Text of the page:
Mining Subject-Area Expertise
Not only did these teachers know the landscape of their subject matter, but they also showed multiple ways to navigate it. Beyond possessing content knowledge, they understood how learners come to know that subject (see Shulman, 1986), where students might stumble, what preconceptions students might have, and how to match content with instructional method in a way that connects to different learning styles and levels.
To introduce a math unit on probability, Mr. P put the following warm-up problem (using names of students in the class) on the board:
It is a tie game between the L. A. Lakers and the Miami Heat in game 7 of the NBA finals. As the buzzer sounds, Kobe, who plays for the Lakers, fouls Shaq, a Heat team member, giving Shaq two free throws. Blake, Brooke, and Tommy all know that Shaq is a 50 percent free-throw shooter. Blake says, "I know the Lakers have a 50 percent chance of going to overtime because Shaq misses his shots 50 percent of the time." Brooke says, "I am certain the Heat will win because Shaq only needs to make 1 out of 2, and Shaq shoots 50 percent." Tommy says, "I think you're both wrong." Do you agree with Blake, Brooke, or Tommy? Explain your thinking in words, diagrams, or arithmetic.
Ten minutes later, Mr. P directed students to move to the corner of the room near the student their answer agreed with—Blake, Tommy, or Brooke. A class debate followed, in which students tried to convince others to take their position.
This exercise is a far cry from the sterile math problems at the start of the textbook's statistics chapter. Mr. P's combination of probability knowledge and developmental understanding enabled him to tweak standardized materials, transforming a dry problem into an engaging puzzle for his 8th grade students. In addition, he tapped different learning styles by urging his students to think through the problem in words, diagrams, or arithmetic. Mr. P encouraged his students to think in whatever way they find most natural, especially when learning a new concept.
Creating Caring Classrooms
These expert teachers created what Noddings has called a "caring classroom"—an environment that is safe, democratic, diverse, and inclusive (Noddings, 1984). Although it has received more attention recently, the affective component of differentiation has often been overlooked. Each of the teachers we studied considered the social and emotional aspects of the classroom environment essential to differentiation. Rather than seeing differences in ability, culture, language, or interests as hurdles, these teachers turned differences into assets. They modeled respect for diversity. In their classrooms, students acknowledged and valued the unique attributes of peers.
Mrs. D's class was deeply engaged in a game of "Family Feud." Students worked in teams to answer questions about the ancient Kush Kingdom. Although all students had listened to the opera Aida, only a few had done independent research digging further into the opera, which was an optional part of the class project. Students on both teams looked to Jason, who had studied Aida in depth. In the audience, students encouraged their classmates to "Use a lifeline! Call Jason!" Identified as having Asperger's syndrome, Jason often worked on his own, exploring atypical topics. He rarely interacted socially. However, students in this class often eagerly sought help from Jason as an expert. In a classroom like Mrs. D's that values a diverse range of interests, Jason's unusual choice of study became an asset.
Tapping the Wisdom of the Experts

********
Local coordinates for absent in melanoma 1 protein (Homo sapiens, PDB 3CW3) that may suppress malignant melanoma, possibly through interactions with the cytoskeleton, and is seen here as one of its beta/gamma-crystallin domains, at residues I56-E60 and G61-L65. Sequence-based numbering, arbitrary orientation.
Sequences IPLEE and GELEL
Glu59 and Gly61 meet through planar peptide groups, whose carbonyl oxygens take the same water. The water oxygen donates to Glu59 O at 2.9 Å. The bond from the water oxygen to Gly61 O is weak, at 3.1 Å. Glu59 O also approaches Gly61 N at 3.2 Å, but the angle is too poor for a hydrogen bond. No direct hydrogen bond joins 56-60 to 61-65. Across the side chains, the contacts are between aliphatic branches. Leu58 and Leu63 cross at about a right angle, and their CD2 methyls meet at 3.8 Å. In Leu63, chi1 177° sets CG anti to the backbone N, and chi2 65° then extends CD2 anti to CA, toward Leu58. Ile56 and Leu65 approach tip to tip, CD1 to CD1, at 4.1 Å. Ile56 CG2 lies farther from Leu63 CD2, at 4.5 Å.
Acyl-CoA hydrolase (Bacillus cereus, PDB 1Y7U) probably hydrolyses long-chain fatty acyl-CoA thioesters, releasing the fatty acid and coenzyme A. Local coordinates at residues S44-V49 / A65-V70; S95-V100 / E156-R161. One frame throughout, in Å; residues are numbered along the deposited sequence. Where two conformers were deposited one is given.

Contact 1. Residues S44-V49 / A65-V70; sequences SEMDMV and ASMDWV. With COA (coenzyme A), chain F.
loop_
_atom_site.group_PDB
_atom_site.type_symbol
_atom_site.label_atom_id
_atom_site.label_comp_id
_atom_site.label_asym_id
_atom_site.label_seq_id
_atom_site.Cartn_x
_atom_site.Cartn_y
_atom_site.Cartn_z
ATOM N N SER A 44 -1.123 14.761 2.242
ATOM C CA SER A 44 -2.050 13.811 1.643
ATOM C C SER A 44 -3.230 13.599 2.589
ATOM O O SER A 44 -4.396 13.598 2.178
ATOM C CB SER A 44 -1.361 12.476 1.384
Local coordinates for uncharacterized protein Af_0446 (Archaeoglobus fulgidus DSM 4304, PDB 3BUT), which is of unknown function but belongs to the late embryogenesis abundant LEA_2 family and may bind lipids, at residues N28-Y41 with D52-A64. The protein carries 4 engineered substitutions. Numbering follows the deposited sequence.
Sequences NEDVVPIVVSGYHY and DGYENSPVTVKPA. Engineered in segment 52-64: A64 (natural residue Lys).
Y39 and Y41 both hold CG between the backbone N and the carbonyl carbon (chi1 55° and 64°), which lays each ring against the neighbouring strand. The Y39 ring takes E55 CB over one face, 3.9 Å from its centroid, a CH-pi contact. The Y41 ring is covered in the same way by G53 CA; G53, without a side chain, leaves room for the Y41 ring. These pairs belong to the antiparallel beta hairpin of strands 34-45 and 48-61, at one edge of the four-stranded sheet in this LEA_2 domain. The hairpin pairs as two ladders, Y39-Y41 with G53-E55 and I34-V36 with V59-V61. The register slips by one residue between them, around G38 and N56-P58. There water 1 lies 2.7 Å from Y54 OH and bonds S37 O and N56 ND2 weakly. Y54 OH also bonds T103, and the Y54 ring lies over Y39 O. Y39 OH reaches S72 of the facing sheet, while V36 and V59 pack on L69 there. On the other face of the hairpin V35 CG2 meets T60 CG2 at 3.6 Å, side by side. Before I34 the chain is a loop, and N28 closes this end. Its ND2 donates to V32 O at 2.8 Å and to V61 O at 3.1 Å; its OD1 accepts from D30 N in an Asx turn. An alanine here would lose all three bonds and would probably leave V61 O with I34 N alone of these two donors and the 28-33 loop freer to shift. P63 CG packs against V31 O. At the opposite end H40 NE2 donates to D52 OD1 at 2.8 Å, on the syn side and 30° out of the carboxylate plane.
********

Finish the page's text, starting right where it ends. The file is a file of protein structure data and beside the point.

As more school districts support differentiation, expert teachers within our schools provide an invaluable resource for teacher learning. Observing how real teachers practice differentiation illuminates the complexity of addressing the needs of all students. We suggest two practical ways to integrate what we can learn from expert teachers into professional development.
- Mentoring relationships. Pair a novice teacher with an expert teacher in the same subject area. Observations and joint lesson-planning sessions will give the novice opportunities to learn the nuanced ways in which expert teachers differentiate curriculum and instruction. In addition, we found that the expert teachers we studied struggled to articulate how differentiation plays out in their classrooms. A mentoring relationship gives expert teachers a chance to reflect on their knowledge and think about their practice with fresh insight.
- Opportunities to view examples of differentiation. To master a strategy as complex as differentiation, teachers need concrete examples and a common analytic vocabulary. Through observing video or digital tapes of good differentiation practice, teachers can zoom in on specific teacher actions and discuss the purposes behind those actions. Teachers should be organized into small, subject-specific groups and given targeted questions before watching the teaching clip.
Well-honed strategies for how to respond to each individual's abilities are often hidden behind the closed doors of expert teachers' classrooms. It's time to open these doors and see the dynamic and complex nature of differentiation in practice.
Everest, C. (2003, February 18). Differentiation, the new monster in education.
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Graves, M., & Braaten, S. (1996). Scaffolded reading experiences for inclusive classes. Educational Leadership, 53(5), 14–16.
Hootstein, E. (1998, November). Differentiation of instructional methodologies in subject-based curricula at the secondary level. (Research Brief No. 38). Richmond, VA. Metropolitan Education Research Consortium.
McTighe, J., & Wiggins, G. (1998). Understanding by design. Alexandria, VA: ASCD.
Noddings, N. (1984). Caring: A feminine approach to ethics and moral education. Berkeley: University of California Press.
Shulman, L. (1986). Those who understand: Knowledge growth in teaching. Educational Researcher, 15(2), 4–14.
Originally published in the February 2007 issue of Educational Leadership, 64(5), pp. 44–47.